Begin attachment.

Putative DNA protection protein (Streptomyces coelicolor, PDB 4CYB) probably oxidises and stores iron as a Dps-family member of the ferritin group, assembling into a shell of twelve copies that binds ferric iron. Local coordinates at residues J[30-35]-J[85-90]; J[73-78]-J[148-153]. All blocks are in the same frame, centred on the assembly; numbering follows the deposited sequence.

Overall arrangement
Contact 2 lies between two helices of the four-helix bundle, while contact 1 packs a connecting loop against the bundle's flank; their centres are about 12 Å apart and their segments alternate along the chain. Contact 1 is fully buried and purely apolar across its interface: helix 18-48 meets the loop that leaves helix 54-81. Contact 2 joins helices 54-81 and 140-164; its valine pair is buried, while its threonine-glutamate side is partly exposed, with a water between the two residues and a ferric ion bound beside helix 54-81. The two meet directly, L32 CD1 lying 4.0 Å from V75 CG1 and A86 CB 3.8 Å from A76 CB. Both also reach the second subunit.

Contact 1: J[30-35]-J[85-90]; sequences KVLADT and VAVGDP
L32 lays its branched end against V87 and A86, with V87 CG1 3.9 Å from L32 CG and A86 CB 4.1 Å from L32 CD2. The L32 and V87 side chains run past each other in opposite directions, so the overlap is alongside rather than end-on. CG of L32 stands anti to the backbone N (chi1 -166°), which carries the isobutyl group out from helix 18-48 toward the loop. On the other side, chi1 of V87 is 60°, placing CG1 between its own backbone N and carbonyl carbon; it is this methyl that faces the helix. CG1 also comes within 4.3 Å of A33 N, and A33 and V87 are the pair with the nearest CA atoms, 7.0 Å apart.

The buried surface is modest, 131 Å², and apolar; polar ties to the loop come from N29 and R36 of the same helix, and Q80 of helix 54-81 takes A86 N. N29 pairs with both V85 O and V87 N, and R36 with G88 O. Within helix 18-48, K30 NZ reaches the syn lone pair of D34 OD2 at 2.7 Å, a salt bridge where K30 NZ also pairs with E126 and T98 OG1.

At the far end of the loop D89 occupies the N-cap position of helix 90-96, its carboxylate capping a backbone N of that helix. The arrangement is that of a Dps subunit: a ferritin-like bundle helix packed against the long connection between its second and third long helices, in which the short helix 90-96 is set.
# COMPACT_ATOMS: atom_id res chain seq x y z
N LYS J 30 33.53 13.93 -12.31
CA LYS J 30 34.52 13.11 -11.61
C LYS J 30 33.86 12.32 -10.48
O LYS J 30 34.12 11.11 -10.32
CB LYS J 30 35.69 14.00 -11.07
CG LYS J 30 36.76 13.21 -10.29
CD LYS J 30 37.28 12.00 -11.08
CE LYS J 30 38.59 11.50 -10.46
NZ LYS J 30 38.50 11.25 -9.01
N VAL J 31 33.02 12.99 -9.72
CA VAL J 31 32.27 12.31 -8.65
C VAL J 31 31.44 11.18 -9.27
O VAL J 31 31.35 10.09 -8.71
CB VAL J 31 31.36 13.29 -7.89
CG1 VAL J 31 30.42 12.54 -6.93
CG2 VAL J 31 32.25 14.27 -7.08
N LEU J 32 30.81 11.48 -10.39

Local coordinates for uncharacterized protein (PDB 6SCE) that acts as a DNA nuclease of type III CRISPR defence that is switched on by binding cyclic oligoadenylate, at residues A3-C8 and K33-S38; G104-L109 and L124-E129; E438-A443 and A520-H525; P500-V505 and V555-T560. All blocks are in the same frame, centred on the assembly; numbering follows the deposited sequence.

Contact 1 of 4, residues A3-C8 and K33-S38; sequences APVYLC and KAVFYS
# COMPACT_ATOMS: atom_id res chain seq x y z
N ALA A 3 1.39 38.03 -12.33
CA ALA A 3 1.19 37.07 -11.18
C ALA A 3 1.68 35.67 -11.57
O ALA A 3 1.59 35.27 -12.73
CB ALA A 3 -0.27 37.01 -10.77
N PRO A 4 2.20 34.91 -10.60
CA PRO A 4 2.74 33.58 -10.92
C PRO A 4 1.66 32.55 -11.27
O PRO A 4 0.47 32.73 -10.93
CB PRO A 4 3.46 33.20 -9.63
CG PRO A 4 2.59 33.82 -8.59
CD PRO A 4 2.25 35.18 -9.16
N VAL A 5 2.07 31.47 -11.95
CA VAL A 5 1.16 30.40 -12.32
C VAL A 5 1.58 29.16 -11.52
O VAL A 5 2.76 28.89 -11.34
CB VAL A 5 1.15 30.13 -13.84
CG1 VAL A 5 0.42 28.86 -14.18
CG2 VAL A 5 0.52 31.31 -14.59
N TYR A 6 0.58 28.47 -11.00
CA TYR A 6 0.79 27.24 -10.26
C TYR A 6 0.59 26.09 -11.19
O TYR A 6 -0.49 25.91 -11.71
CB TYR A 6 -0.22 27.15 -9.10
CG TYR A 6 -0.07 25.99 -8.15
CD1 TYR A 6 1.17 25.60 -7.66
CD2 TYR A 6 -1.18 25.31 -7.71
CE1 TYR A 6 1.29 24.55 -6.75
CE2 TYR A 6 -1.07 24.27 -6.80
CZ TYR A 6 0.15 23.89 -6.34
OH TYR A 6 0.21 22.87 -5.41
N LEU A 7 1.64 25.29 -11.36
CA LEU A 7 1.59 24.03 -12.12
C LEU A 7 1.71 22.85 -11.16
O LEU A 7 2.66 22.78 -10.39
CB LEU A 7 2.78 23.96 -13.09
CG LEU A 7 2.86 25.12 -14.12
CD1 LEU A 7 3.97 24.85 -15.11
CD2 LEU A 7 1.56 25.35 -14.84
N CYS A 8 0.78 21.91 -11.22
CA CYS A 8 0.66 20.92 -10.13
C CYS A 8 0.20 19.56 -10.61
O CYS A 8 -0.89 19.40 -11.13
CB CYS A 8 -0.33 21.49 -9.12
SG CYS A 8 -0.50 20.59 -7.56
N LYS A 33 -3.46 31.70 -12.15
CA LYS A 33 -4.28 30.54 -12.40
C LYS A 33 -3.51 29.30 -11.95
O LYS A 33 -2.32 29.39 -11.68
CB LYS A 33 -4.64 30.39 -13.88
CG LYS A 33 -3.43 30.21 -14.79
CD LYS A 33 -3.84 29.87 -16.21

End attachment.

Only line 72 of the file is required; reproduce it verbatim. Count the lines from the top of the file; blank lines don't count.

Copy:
CB CYS A 8 -0.33 21.49 -9.12